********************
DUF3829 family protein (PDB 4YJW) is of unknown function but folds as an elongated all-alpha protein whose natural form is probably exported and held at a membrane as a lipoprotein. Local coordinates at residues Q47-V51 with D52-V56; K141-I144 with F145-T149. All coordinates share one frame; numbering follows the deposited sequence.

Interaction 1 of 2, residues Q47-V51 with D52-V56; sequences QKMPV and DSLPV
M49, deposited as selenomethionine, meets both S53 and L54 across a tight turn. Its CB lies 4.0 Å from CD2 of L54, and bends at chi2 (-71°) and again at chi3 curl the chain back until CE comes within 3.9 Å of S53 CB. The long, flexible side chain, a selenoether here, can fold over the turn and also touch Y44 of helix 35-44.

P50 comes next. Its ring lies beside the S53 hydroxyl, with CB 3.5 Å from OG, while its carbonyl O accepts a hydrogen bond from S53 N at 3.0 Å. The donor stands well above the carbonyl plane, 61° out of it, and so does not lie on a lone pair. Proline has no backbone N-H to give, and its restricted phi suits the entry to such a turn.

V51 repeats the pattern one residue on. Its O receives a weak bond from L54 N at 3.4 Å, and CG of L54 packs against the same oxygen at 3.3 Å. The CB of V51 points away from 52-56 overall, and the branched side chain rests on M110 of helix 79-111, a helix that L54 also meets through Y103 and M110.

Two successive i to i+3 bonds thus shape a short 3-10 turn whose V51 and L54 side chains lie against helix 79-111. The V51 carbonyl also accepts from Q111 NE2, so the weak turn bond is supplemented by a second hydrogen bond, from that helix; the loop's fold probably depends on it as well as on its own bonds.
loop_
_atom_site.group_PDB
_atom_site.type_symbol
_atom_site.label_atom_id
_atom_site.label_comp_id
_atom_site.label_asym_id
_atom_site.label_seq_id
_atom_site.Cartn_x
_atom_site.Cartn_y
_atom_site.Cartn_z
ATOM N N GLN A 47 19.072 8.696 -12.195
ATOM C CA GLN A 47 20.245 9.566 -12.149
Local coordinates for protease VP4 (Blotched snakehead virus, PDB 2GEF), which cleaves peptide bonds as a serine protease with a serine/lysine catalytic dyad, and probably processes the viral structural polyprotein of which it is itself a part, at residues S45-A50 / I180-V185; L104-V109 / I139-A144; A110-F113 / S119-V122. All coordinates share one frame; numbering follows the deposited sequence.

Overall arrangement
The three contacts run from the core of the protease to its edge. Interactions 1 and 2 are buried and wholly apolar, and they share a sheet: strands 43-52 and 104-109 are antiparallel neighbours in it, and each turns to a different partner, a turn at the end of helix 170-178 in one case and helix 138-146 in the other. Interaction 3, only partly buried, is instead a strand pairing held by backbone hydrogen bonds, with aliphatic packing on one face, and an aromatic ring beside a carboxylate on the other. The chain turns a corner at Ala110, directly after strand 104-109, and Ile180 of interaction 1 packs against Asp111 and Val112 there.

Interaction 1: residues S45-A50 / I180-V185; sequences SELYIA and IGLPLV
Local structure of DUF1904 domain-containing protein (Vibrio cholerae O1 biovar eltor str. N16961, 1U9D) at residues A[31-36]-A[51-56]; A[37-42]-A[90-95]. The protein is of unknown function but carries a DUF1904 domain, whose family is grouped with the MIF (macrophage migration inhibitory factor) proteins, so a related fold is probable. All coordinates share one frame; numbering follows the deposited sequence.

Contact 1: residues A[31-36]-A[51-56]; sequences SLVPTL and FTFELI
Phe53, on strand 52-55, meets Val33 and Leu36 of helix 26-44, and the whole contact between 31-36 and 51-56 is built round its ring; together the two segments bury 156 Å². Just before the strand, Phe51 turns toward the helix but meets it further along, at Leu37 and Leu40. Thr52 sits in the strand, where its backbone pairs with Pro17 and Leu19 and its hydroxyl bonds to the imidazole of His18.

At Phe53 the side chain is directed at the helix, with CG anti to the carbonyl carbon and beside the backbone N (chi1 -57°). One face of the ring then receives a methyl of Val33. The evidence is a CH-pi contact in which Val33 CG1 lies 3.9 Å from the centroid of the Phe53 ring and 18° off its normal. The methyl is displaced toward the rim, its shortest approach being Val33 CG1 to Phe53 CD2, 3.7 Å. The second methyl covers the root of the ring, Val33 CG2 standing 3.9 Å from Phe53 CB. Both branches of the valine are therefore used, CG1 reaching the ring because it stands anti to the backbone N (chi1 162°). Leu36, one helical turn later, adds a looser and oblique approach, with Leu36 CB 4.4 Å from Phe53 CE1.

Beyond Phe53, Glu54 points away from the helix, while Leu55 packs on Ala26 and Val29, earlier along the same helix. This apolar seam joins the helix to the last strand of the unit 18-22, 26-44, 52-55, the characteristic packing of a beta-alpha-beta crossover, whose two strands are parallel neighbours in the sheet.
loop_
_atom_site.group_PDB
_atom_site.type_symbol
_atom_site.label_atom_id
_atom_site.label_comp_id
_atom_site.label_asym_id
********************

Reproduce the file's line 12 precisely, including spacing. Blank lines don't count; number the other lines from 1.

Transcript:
_atom_site.label_asym_id